Last year when planning our trip to France, I decided to start our itinerary in Alsace. That meant we needed to figure out the fastest way to get ourselves to Strasbourg. I wanted to use Flying Blue miles for our flights so that left two options. We could either fly on KLM through Amsterdam to Strasbourg or fly on Air France through Paris. Upon closer examination of the Air France option, I noticed the segment from Paris to Strasbourg was on a train rather than a plane. Enter Air France’s Air & Rail Combined Trips. This post explains all about Air France’s Air & Rail and how you can book these combined trips with miles.
Note: Itineraries are limited for Air & Rail packages due to COVID-19 travel restrictions, but this is an option for future travel.
What is Air France Air & Rail?
Air France Air & Rail refers to combined itineraries that include travel by airplane and train. Booking one itinerary through Air France will secure your seats on both the plane and train. There are three options for Air & Rail through Air France:
- A flight to or from Paris-Charles de Gaulle and train ride to or from Brussels
- Train from Amsterdam-Schipol to Brussels or Antwerp or vice versa
- A flight to or from Paris-Charles de Gaulle or Paris-Orly and a regional train ride on the following TGV Air Routes:
- Angers Saint-Laud
- Avignon TGV*
- Champagne-Ardenne TGV
- Le Mans
- Lille Europe
- Lorraine TGV
- Lyon Part-Dieu
- Valence TGV*
*Option to and from Charles de Gaulle only.
Specifics on how to collect your train ticket depending on your itinerary can be found here.
What’s the Benefit of Booking a Combined Air & Rail Trip?
The main benefit of using the Air & Rail option is that if your flight or train is delayed, Air France is responsible for guaranteeing you a place on board the next available flight or train at no extra charge. A small added benefit of the CDG-Brussels option is that you are guaranteed first class for the rail portion of your trip.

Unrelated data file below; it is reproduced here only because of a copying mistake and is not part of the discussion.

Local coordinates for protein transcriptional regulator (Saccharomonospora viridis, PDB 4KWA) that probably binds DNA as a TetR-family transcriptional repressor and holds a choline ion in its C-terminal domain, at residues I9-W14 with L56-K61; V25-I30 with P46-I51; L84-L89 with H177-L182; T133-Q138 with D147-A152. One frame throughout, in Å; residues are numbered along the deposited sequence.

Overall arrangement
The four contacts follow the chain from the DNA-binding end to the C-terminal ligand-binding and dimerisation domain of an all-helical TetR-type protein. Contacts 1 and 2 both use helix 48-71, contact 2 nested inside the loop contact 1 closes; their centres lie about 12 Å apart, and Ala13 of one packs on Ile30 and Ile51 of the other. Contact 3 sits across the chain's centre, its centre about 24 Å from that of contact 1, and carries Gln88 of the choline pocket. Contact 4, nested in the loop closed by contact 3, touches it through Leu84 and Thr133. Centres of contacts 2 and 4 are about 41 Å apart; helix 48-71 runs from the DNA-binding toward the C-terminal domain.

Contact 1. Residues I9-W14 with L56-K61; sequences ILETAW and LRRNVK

How Do I Book an Air & Rail Trip with Miles?
Booking an Air & Rail trip with miles is simple. Search in the same way you would for a flight, but you enter the train station as your final destination. To take the train to Brussels, enter ZYR instead of BRU. Here’s an example itinerary of a flight from Tel Aviv to Paris with a train to Brussels:
Here’s an example of a flight from New York to Paris with a train to Strasbourg. You can tell it’s Air & Rail since SNCF is listed as one of the operators.
My Experience with Air France Air & Rail
As I mentioned earlier, we flew from Boston to Charles de Gaulle on Air France and then took the train to Strasbourg. I was able to book this itinerary for 33,750 Flying Blue miles and $66.64 per person. Since I transferred Amex Membership Rewards points to Flying Blue with a 25% bonus, the actual cost was 27,000 Amex points per person. Most flights from the U.S. to Europe in economy will come out to about 30,000 miles so this was a pretty good deal.
Once we landed at Charles de Gaulle, we walked to the Paris-Charles de Gaulle TGV train station. At the train station, we picked up our tickets at the TGV AIR counter. After about an hour of waiting, our train arrived and we were off to Alsace! I chose this option rather than flying into Strasbourg for one reason. Since we planned to rent a car, I wanted to be able to pick it up and drop it off at the train station rather than the airport since we would be heading back to Paris later that week by train. With a Europcar location right across the street from the Strasbourg train station, this plan couldn’t have worked out better.
I had never heard of Air France Air & Rail combined trips before planning our trip to Alsace last fall. Sometimes it’s easier to travel by train than to wait a few hours for a flight connection. For us, this option worked great. Even better, it was bookable with Flying Blue miles. If you plan on traveling to a region outside of Paris, booking an Air & Rail trip might be your best option.